This article is part of the supplement: Third Annual MCBIOS Conference. Bioinformatics: A Calculated Discovery
Metric for Measuring the Effectiveness of Clustering of DNA Microarray Expression
1 Bioinformatics Research Lab, University of Louisiana at Lafayette, PO Box 44330, Lafayette, LA 70504, USA
2 Department of Biochemistry and Molecular Biology, LSU Health Sciences Center and Feist-Weiller Cancer Center, Shreveport, LA 71130, USA
BMC Bioinformatics 2006, 7(Suppl 2):S5 doi:10.1186/1471-2105-7-S2-S5Published: 26 September 2006
The recent advancement of microarray technology with lower noise and better affordability makes it possible to determine expression of several thousand genes simultaneously. The differentially expressed genes are filtered first and then clustered based on the expression profiles of the genes. A large number of clustering algorithms and distance measuring matrices are proposed in the literature. The popular ones among them include hierarchal clustering and k-means clustering. These algorithms have often used the Euclidian distance or Pearson correlation distance. The biologists or the practitioners are often confused as to which algorithm to use since there is no clear winner among algorithms or among distance measuring metrics. Several validation indices have been proposed in the literature and these are based directly or indirectly on distances; hence a method that uses any of these indices does not relate to any biological features such as biological processes or molecular functions.
In this paper we have proposed a metric to measure the effectiveness of clustering algorithms of genes by computing inter-cluster cohesiveness and as well as the intra-cluster separation with respect to biological features such as biological processes or molecular functions. We have applied this metric to the clusters on the data set that we have created as part of a larger study to determine the cancer suppressive mechanism of a class of chemicals called retinoids.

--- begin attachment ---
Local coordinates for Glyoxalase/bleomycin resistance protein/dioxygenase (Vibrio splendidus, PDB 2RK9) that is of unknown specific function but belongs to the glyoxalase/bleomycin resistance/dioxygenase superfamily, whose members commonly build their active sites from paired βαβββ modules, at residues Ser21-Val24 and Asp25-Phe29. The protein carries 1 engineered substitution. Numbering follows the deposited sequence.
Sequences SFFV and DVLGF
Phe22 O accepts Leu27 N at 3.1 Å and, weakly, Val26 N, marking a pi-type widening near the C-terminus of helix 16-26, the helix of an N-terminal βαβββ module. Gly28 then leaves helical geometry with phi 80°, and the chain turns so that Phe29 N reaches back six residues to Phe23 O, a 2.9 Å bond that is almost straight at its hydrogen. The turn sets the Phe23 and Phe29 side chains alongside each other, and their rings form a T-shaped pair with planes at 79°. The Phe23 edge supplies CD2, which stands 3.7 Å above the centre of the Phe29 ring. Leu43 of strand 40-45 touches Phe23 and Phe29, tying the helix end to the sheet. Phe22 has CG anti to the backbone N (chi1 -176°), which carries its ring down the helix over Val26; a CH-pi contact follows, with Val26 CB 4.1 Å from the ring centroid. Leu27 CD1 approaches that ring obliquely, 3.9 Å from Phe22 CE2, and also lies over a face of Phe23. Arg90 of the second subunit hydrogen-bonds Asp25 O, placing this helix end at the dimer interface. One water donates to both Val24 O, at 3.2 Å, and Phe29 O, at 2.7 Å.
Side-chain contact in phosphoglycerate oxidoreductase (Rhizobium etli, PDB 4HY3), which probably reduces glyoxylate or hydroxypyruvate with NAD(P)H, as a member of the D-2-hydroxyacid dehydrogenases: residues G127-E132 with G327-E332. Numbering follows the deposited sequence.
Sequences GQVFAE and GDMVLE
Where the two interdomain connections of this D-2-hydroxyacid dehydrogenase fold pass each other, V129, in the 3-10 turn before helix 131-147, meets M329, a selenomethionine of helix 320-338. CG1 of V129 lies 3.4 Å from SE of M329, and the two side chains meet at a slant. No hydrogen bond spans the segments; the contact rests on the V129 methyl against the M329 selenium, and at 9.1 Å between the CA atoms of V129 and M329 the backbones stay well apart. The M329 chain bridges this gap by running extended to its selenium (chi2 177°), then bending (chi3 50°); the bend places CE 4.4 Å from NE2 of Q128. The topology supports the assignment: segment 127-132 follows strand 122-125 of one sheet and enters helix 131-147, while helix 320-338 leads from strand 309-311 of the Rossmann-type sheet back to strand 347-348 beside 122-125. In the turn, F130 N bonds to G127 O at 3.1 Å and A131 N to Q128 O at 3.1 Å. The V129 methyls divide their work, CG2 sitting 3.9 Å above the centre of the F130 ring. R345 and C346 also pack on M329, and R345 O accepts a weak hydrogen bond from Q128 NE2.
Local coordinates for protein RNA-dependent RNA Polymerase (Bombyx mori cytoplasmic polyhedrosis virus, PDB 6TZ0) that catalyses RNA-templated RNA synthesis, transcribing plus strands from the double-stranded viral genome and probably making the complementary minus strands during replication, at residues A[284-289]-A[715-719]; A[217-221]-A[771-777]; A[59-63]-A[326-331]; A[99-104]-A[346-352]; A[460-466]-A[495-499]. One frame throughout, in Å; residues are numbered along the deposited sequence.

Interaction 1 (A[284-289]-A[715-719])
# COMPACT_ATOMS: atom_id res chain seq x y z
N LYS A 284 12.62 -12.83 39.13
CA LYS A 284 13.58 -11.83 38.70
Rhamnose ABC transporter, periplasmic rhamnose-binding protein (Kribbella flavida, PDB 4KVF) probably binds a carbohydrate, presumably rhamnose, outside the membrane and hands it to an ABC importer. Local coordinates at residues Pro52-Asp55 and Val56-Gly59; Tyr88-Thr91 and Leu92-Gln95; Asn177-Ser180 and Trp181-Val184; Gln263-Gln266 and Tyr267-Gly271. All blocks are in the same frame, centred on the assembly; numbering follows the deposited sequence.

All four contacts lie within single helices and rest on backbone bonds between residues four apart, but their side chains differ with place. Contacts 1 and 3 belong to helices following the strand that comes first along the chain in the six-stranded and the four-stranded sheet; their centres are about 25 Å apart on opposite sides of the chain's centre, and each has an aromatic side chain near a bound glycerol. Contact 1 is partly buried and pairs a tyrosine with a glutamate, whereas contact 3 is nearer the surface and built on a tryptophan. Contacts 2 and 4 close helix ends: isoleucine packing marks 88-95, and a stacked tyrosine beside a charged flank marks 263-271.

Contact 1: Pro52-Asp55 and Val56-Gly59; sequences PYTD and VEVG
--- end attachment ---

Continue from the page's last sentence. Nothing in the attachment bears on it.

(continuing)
We have considered hierarchal and k-means clustering with Euclidian and Pearson correlation distances. Our results show that genes of similar expression profiles are more likely to be closely related to biological processes than they are to molecular functions. The findings have been supported by many works in the area of gene clustering.
The best clustering algorithm of genes must achieve cohesiveness within a cluster with respect to some biological features, and as well as maximum separation between clusters in terms of the distribution of genes of a behavioral group across clusters. We claim that our proposed metric is novel in this respect and that it provides a measure of both inter and intra cluster cohesiveness. Best of all, computation of the proposed metric is easy and it provides a single quantitative value, which makes comparison of different algorithms easier. The maximum cluster cohesiveness and the maximum intra-cluster separation are indicated by the metric when its value is 0.
We have demonstrated the metric by applying it to a data set with gene behavioral groupings such as biological process and molecular functions. The metric can be easily extended to other features of a gene such as DNA binding sites and protein-protein interactions of the gene product, special features of the intron-exon structure, promoter characteristics, etc. The metric can also be used in other domains that use two different parametric spaces; one for clustering and the other one for measuring the effectiveness.